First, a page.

In 2003--after decades of giving them billions in military and economic aid--the Turks refused to allow a northern front to be opened by US troops, an act that Donald Rumsfeld and many others in the Administration have characterized as the primary reason for the quagmire into which America has sunk. What is perhaps most ironic is your self-righteous indignation at Armenian Americans' having the audacity to request a symbolic gesture from our own government and not one word of criticism about the millions in revenue generated by lobbyists pandering to agents of a foreign government. You claim to want the war in Iraq to end and yet you conveniently overlook the fact that the Turks closing the supply route may be the only thing that can force the Bush Administration to bring the troops home.

Perhaps the Democrats in Congress are not as crass as you portray them. The Armenian Genocide Resolution may catalyze your Turkish friends into inadvertently doing what our Congress is apprehensive of doing--ending the war in Iraq. Why would someone who claims to want the war to end argue so passionately against alienating the only country that's enabling the war's continuation? You failed to inform your readers that the Turks have been generating mountains of lira via Incirlik and the overland supply chain during the entirety of the Iraq war. They've been massacring the Kurds by the tens of thousands for decades and began their threats against Kurdistan in 2004. Their using the passage of the Armenian Genocide Resolution as a pretext for killing more Kurds is almost as specious as your allegations.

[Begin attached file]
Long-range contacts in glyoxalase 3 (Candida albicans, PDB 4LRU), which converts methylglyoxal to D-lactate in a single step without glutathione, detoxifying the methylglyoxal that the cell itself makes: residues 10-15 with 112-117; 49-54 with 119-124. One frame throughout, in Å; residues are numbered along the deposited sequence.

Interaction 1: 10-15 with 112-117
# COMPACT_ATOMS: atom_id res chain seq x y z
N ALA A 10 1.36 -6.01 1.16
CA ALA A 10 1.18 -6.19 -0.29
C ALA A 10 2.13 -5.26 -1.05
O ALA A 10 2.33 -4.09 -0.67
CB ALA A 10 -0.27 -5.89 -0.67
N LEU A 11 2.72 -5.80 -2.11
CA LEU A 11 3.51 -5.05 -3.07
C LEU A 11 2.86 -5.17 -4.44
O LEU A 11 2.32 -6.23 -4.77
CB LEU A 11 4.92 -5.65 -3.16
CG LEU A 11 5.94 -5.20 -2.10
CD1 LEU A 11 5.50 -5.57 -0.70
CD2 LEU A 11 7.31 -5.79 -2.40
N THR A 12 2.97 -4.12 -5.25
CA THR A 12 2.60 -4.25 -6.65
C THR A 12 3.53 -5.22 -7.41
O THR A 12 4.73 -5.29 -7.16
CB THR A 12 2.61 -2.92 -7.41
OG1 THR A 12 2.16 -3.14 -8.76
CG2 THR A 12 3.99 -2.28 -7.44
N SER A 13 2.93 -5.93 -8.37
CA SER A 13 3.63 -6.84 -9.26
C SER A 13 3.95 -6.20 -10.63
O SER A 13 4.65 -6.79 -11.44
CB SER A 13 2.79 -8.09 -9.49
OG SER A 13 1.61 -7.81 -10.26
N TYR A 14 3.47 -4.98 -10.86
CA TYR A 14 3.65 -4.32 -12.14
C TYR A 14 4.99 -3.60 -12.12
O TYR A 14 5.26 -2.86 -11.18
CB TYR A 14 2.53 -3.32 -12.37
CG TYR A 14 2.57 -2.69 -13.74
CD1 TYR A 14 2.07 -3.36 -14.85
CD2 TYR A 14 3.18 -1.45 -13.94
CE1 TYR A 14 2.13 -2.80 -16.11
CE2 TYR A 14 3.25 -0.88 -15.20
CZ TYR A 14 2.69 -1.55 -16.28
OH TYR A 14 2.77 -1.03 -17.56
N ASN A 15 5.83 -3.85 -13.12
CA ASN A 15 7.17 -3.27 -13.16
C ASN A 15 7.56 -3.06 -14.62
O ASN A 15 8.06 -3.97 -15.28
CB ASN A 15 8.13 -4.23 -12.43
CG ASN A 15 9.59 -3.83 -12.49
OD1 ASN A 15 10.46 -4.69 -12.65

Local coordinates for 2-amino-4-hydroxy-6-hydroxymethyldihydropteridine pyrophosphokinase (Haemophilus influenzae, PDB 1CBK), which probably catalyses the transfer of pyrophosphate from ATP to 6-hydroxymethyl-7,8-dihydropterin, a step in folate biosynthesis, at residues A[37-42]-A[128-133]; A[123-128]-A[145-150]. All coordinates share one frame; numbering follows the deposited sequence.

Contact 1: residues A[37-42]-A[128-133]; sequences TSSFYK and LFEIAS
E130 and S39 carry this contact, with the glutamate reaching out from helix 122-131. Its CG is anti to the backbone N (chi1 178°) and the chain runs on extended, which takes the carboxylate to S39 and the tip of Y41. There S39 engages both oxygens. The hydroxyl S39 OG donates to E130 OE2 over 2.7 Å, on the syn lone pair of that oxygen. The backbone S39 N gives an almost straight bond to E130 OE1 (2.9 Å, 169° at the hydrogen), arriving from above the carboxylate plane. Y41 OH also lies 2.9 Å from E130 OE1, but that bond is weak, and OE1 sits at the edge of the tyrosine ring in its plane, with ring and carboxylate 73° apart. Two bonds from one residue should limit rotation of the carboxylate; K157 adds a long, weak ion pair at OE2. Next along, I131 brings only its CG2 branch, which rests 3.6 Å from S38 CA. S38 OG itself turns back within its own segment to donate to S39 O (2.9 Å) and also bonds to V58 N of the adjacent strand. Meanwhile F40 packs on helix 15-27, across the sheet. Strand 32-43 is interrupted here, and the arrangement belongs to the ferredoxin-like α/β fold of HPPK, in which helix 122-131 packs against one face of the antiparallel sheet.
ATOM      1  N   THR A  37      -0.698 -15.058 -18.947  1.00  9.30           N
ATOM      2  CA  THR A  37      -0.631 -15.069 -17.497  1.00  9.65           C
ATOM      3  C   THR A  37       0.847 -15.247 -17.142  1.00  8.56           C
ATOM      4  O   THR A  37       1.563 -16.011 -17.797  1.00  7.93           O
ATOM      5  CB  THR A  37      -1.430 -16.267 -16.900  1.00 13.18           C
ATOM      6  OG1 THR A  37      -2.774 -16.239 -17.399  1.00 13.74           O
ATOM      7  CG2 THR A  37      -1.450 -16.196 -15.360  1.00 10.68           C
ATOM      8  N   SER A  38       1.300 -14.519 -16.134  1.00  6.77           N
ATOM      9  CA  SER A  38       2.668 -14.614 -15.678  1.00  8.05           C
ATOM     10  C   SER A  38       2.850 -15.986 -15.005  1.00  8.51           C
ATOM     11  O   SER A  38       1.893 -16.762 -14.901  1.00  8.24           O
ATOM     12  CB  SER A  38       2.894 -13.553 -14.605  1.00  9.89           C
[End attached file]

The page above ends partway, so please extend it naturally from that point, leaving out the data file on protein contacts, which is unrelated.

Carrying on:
America's alliance with Turkey is the worst thing that ever happened to my country, and perhaps the only thing as hollow as your half-truths.

Setta Heroian

Sarasota, FL

Oct 12 2007 - 1:44am

Web Letter

Having encountered this article on Yahoo!news, I had to come to the Nation site for the first time to register my disgust. (I wonder if this might have been part of the plan.)

This isn't an issue of advocating the Armenian side of some ongoing dispute about reparations or confiscated territory, it's about recognizing a historical fact that Turkey refuses to admit either to the world or to itself. Are there policy implications of recognizing the truth? Yes. But should the petulance of Turkey be allowed to dictate history? No.

If fascist leaders were elected in Germany, would we stop funding the Holocaust museum right away, or only if they threatened to stop trading with us first? Should we join the Chinese government in recognizing that nothing interesting has happened in Tiananmen Square in the past two decades, just to make sure they don't cause trouble with North Korea?

Truth is truth, and it shouldn't be hidden because it might make people uncomfortable. This is a principle I would expect The Nation, of all publications, to hold dear.

Monte Frankel

Washington, DC

Oct 12 2007 - 1:40am